The internet and social media have become so ingrained in our cultural fabric it sometimes feels like we’ve never been without it. Over the years, as an educator and as a mother, I’ve seen how social media often replaces face-to-face interactions between young people and their peers. As a result, I think some are emboldened by the immediacy and the impersonal nature of chatting via social media—I think misunderstandings and hurt feelings are compounded. Then there’s the permanency of what is posted on social media—what is posted has a life beyond what many kids (and adults!) understand.
On the other hand, I’ve also seen some positive things associated with some of these platforms. Students today are using social media for social action and for discovering different perspectives and ideas. What’s crucial is that children learn how to navigate and use social media judiciously and appropriately. Nothing can ever replace person-to-person interactions.
I think everything I’ve read over the years has influenced and inspired my writing, but a
few standouts come to mind.
I read Winesburg, Ohio by Sherwood Anderson in high school and today it remains one of the most profound, emotional collections of short stories I’ve read to date. This haunting portrayal of small-town life taught me how much impact richly drawn characters have on a reader.
If I could choose a book to read again for the very first time, it would be Betty Smith’s A Tree Grows in Brooklyn. When you close a book and realize that you desperately miss the characters and can’t stand not knowing what has become of them, you know it is a very special novel. Betty Smith had a way of writing and talking to the reader in such a way that I found myself saying, “Yes, that is exactly how it is!” There is such a truth to her stories, a turn of phrase that leaves you nodding your head.
Barbara Kingsolver’s The Poisonwood Bible was one of the first novels I remember reading that was written in multiple points of view. I was amazed at how brilliantly Kingsolver was able to tell such a complex, heart-wrenching tale through the eyes of the Price women. Though I didn’t know it at the time I read The Poisonwood Bible, it set the stage for my exploration into writing many of my novels in multiple perspectives.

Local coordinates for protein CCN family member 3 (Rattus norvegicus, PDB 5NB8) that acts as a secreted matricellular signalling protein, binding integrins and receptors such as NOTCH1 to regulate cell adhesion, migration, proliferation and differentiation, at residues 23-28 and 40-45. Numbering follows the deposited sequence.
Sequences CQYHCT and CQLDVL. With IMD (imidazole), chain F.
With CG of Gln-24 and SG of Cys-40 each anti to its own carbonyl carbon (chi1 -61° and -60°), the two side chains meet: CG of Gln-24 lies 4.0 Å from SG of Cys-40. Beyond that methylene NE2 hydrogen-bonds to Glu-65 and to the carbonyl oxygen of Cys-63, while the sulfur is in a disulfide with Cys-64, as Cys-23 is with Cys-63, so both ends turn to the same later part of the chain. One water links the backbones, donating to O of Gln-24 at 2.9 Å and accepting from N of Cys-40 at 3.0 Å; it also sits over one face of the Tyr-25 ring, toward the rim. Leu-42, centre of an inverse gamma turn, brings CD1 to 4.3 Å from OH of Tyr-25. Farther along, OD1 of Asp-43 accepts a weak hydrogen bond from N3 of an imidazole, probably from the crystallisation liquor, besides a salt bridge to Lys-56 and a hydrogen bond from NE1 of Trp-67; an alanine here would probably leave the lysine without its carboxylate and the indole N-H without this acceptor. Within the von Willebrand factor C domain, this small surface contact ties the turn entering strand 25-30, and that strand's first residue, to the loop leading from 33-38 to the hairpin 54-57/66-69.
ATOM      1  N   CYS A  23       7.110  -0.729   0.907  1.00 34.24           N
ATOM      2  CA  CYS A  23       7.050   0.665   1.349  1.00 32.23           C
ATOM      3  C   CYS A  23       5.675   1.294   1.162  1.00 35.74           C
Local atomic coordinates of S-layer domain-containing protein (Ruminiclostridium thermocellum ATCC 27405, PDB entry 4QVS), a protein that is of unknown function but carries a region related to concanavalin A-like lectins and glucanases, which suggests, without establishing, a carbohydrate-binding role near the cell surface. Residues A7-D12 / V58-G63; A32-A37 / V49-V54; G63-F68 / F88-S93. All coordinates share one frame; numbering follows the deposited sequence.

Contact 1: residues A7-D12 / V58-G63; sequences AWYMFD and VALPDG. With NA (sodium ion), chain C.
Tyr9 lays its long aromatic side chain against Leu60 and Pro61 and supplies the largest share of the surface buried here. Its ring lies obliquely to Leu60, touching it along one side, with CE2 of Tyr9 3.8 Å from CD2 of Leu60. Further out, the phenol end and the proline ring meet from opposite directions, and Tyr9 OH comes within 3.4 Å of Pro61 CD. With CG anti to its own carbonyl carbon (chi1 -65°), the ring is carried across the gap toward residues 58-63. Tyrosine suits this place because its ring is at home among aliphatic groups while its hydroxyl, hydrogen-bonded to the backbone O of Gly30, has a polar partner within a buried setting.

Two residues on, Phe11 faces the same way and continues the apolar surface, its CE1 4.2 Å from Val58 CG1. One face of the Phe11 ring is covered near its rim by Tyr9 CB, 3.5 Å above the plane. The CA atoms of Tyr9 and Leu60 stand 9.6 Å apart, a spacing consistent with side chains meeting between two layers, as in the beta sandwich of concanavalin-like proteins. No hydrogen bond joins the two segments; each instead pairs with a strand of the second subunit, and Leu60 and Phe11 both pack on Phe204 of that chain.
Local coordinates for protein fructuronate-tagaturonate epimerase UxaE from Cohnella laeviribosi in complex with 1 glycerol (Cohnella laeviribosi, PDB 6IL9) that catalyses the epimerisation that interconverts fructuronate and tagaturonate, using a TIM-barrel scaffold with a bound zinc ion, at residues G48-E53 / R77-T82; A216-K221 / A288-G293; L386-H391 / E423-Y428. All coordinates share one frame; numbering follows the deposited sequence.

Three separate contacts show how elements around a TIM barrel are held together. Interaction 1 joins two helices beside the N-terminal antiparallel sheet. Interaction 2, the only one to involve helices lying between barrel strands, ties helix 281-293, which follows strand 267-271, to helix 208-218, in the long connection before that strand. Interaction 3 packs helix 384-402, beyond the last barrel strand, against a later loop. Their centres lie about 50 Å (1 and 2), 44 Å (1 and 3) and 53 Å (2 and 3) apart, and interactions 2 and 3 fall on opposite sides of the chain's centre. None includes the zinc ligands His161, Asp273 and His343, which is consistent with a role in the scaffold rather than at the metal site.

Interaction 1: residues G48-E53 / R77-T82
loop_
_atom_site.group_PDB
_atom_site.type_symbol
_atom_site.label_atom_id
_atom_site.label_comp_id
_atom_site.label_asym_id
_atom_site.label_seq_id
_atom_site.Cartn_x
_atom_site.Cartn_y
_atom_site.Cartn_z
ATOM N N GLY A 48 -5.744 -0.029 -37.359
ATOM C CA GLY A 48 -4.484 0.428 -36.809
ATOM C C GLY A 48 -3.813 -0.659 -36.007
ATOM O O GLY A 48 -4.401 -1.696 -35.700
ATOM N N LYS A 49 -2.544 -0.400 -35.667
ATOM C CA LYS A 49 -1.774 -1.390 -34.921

Willa Cather’s My Ántonia is my favorite novel of all time. The story is of an immigrant named Antonia Shimerda (my maiden name is Schmida) and her family’s new life in a small frontier town. I love how Cather was able to perfectly depict time and place through her stunning descriptions of the heartland. I think this is why I spend so much effort in developing a sense of setting in my own novels. I read My Ántonia every single year and have been collecting multiple editions over the years to add to my collection.
A picturesque college town surrounded by craggy bluffs and thick woods, a renovated bookstore settled near the banks of the rushing Druid River, a close-knit farming community, a large Midwestern city, a remote cabin on Five Mines River. These are just a few of the Iowa-inspired settings in my novels. Fictional accounts? True! Fictional locations? Not quite.
I’ve lived in Iowa since I was a young child, and in each of my books I have included meaningful real-life locations into my fictional settings. From my first novel, The Weight of Silence, where the forest is based on my favorite hiking spot to my most recent novel, Before She Was Found, which borrows the feel of small rural railroad towns, I never tire of writing this beautiful, varied landscape.
It’s not that Iowa and the Midwest make better settings than other regions, it’s that Iowa is what I know, where I feel most comfortable, where I call home. Willa Cather, my favorite author, said it best: “Let your fiction grow out of the land beneath your feet.” I love this quote so much that I have it hanging near my desk as I write.